While many donors have recognized the generous response of Jordan, Lebanon and Turkey to refugees, they have not provided enough and predictable funding to deliver education to all refugee children. As the Syrian conflict moves from a humanitarian emergency to a protracted crisis, donors will need to shift from providing short-term emergency funding to supporting reasonably costed plans with sustained funding that not only responds to the longer-term needs of refugees but also builds the resiliency of the education system of host countries.
For this school year, Lebanon is still $35 million short of reaching its target for reaching an additional 200,000 refugees. Jordan needs another $65 million to put 215,000 children and youth in school. And Turkey has received little international financial assistance to support almost 400,000 out-of-school refugee children, despite investing $6 billion of its own resources to support the influx of 2 million Syrian refugees.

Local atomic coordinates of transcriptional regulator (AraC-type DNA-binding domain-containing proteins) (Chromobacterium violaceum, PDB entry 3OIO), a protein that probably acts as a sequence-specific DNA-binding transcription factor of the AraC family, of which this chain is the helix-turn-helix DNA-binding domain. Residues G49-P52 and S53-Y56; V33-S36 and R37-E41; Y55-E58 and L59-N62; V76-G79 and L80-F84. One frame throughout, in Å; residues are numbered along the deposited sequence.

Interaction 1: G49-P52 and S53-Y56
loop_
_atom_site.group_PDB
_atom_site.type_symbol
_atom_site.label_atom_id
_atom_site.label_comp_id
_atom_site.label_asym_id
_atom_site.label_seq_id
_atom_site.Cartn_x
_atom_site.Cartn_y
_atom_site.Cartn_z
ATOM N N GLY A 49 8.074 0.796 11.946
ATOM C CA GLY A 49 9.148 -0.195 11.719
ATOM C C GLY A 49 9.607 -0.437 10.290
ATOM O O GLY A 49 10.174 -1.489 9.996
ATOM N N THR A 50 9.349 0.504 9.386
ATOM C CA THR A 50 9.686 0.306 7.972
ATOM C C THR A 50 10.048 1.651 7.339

The plan outlined in the reports however recognizes more money needs to be matched with bolder and more focused efforts to reach all children and youth. Governments, donors, UN agencies and non-governmental organizations in all three countries are well placed to deliver by focusing on: scaling up of access to primary education through double-shifting more public schools and funding more teachers; developing a targeted strategy to reach the most underserved group - Syrian youth - through secondary, vocational and post-secondary education; investing in early learning to help refugee children adapt and succeed in their host countries' education systems; and creating alternative education through community based organizations for children and youth who are unable to enter state schools.